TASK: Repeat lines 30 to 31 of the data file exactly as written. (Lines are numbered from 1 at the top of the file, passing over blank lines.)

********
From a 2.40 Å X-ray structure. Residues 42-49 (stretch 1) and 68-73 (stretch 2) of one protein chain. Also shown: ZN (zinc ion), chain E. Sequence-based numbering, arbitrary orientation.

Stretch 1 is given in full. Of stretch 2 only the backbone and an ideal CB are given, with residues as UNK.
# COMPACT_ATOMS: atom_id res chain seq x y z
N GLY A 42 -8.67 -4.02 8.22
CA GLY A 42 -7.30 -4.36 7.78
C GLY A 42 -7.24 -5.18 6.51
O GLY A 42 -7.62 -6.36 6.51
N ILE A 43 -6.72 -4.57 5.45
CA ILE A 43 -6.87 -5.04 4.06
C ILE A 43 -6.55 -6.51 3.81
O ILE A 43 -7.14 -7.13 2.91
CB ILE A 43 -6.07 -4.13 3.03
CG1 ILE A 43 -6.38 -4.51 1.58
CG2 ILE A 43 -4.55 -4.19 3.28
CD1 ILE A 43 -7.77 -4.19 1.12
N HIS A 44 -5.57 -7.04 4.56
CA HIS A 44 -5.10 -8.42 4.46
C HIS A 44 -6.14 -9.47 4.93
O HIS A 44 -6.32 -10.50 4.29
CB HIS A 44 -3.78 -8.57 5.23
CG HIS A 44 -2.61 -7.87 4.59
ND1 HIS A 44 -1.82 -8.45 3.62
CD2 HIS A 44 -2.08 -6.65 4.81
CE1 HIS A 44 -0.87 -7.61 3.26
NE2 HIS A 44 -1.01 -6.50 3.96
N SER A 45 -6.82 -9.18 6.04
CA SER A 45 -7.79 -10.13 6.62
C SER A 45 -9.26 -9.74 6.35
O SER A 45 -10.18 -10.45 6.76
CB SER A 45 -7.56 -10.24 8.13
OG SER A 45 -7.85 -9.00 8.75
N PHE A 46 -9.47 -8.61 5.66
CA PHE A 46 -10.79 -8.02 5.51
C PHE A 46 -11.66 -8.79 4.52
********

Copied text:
CB SER A 45 -7.56 -10.24 8.13
OG SER A 45 -7.85 -9.00 8.75